#1
Out of boredom I took another look at the II-V Jazz lines video by Andrew Wasson that's been on the homepage for some time now. As usual for him it was a good informative video but I noticed that one of his examples in D minor went Edim7-A7-Dm7. He went on to say that a m7b5 could also be used in place of the dim7.

My question is how/why does the dim7 work there? I know that for standard seventh chord harmonization of the natural minor scale the m7b5 is the harmonically "correct" choice for the ii chord. However, I know of no minor scale that contains a dim7 in that position and have not heard of it used in that way before. I'm aware that the bb7 is the only difference between the two so does the substitution of the dim7 simply serve to add dissonance/tension/color?
Your choice here:
#3
Is there any certain context you would generally sub it in or just however you see sonically fit?
Your choice here:
#4
Quote by chewhat
Is there any certain context you would generally sub it in or just however you see sonically fit?


It's jazz, so pretty much anything goes.

Jokes aside, considering the fact that the ii chord is modified so often in jazz (especially into a Dom7), that tritone isn't exactly unusual for a ii.
#5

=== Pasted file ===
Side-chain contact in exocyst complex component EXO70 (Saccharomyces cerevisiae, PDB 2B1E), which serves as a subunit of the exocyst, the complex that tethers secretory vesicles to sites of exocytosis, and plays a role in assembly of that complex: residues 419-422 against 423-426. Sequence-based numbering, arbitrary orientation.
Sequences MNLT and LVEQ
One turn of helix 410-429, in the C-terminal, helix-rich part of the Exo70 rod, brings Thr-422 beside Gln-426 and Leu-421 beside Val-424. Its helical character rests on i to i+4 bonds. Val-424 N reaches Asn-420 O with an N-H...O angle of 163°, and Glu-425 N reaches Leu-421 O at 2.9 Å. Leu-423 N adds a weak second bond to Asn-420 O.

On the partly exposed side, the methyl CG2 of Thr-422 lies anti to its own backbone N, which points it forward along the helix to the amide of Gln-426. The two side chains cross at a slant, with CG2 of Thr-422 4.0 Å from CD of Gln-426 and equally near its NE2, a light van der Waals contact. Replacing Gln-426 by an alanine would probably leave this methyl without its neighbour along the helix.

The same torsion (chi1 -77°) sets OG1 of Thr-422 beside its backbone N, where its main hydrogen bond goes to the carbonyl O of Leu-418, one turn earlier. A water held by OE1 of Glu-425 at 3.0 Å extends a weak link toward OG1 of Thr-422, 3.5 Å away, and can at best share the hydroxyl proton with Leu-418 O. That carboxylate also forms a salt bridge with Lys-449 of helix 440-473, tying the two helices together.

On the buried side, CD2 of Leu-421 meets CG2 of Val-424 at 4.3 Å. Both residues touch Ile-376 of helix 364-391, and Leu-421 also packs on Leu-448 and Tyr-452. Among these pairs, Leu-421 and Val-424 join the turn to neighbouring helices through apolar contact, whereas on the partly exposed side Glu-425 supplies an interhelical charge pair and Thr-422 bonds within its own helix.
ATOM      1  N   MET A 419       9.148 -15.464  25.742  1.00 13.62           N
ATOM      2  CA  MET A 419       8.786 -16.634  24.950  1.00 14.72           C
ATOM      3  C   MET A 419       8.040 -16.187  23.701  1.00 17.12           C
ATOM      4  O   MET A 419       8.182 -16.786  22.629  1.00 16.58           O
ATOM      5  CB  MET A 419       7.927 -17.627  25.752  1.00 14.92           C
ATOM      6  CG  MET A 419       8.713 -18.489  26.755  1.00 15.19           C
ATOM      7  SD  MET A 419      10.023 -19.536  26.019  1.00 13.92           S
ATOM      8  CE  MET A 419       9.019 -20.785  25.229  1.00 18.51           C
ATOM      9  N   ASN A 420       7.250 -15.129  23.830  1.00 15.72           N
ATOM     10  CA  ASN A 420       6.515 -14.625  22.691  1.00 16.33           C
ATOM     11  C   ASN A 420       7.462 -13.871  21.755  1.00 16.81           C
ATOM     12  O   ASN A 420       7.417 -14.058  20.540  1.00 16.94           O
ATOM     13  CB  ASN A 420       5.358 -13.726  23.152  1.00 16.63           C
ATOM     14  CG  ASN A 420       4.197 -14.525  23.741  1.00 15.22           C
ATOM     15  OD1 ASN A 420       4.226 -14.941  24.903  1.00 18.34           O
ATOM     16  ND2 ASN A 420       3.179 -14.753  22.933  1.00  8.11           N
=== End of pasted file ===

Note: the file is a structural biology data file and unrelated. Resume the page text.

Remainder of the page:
Yeah, take those chords apart and look at the voice leading:

Em7b5 = E G Bb D -> A7 = E G A C#

The Bb and D resolve down by step to A and C#

Now, if you make that ii fully diminished:

Eº7 = E G Bb Db -> A7 = E G A C#

There's only one tone that resolves, the Bb steps down to A.

To get a more authentically "jazz" sound, add sub out the root of the dominant for a b9, and see how that changes the voice leading:

E G Bb Db -> E G Bb C#

The same notes! So in that case, the resolution is really weak and you'd have to resolves you lines by changing other tones. BUT, you use the m7b5 alongside the dominant b9, you get:

E G Bb D -> E G Bb C#

Again, only that D needs to resolve.

So from this example, you can derive a simple "rule" for minor ii V i voice leading: You can use a half diminished ii when you also have a b9 on the dominant; and a fully diminished ii works if your dominant contains no b9.
#6
Quote by chewhat
Out of boredom I took another look at the II-V Jazz lines video by Andrew Wasson that's been on the homepage for some time now. As usual for him it was a good informative video but I noticed that one of his examples in D minor went Edim7-A7-Dm7. He went on to say that a m7b5 could also be used in place of the dim7.

My question is how/why does the dim7 work there? I know that for standard seventh chord harmonization of the natural minor scale the m7b5 is the harmonically "correct" choice for the ii chord. However, I know of no minor scale that contains a dim7 in that position and have not heard of it used in that way before. I'm aware that the bb7 is the only difference between the two so does the substitution of the dim7 simply serve to add dissonance/tension/color?

It's an altered V. The bb7 is the major 3rd of A7. The b5 is the b9 of A7.

So to summarise, it is nothing more than a rootless A7b9 in second inversion. Don't forget that dim7 chords are symmetrical.

It's also worth thinking about Joe Pass' approach to theory which only uses 3 different chord families, major, minor and dominant.